Television transmission directly to home receivers has been one of the more successful commercial applications of satellite communications. The transmissions have not been at the power levels originally planned in every case nor has the re ception been always on small size antennas. But throughout the world, there has developed a market for direct broadcast satellite television (DBS-TV). The development of direct broadcast satellite radio (DBS-R) is lagging behind that of DBS-TV.

Direct Broadcast Satellite Television in Europe

The planning for DBS-TV in Europe and Asia at 12 GHz took place in 1977 at the World Administrative Radio Conference. And in 1983, the formal plan was made for the western hemisphere, also at 12 GHz. T hese plans required high powers (63 dBW EIRP for Europe and Asia and 57 dBW EIRP for the western hemisphere). The actual implementation of satellite broadcast television and radio began at lower power levels using satellites and frequencies intended for FSS. Recent developments have been implementations in accord with the formal plans, using specified power levels, frequencies, and receiver antenna sizes. The development and future plans for DBS-TV in Europe are shown in Table3.8.

The early (and many current) operations of "broadcast" TV from satellites used FSS transponders at relatively low power levels and required fairly large TVRO antennas. The launch of OLYMPUS in 1989 with 180 W RF power provided experimentally high power DBS-TV. The U.S. and Canada had flown the Communications Technology Satellite (CTS) in 1976 with 235 W, 57 dBW EIRP at Ku-band. Japan had flown 100 W transmitters on BSE in 1978. In evaluating OLYMPUS results, ESTEC reported that "the need for high power DBS-TV had evaporated."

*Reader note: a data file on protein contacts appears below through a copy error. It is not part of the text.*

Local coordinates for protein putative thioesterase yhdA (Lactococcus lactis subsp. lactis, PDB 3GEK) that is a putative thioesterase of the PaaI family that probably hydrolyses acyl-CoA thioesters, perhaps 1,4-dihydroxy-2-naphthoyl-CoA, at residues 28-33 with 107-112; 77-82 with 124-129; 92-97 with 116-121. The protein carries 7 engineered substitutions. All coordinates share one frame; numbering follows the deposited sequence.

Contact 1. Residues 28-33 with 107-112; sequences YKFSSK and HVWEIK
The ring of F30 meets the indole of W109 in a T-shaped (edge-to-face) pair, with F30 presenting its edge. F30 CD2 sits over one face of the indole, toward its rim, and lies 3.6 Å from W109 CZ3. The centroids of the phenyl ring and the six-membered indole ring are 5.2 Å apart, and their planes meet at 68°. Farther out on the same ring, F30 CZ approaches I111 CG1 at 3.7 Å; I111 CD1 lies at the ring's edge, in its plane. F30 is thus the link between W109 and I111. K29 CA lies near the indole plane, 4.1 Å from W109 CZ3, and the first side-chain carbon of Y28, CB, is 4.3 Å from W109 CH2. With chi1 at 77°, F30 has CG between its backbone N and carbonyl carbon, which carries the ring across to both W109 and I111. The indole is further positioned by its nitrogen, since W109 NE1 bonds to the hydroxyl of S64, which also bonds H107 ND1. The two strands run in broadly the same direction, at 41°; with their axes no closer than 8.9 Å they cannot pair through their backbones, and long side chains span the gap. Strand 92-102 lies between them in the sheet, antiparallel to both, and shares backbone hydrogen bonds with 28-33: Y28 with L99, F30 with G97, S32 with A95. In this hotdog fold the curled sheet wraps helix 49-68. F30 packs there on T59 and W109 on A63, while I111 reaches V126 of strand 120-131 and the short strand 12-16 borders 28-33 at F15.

The TV SAT satellites developed by France and Germany were high power operational DBS-TV satellites for Europe, with 260 W per channel. This implementation of DBS-TV had power levels and geographical coverage that matched the WARC-77 DBS plan. The operational experience seems to demonstrate that currently there is no need for high power DBS. Additionally, the target coverage areas are thought to be more economically viable if the coverage is a commo n language area rather than limited to a single country size. (More potential customers are reachable.)

Table 3.8
Development and Future Plans for DBS-TV in Europe

HISPASAT, launched in september 1992, has three Ku-band channels with 110 W of power for DBS-TV. ANT, the manufacturer of the transmitters for TV SAT at 230 to 260 W and for HISPASAT at 110 W, does not see a return to the 250 W level for some years.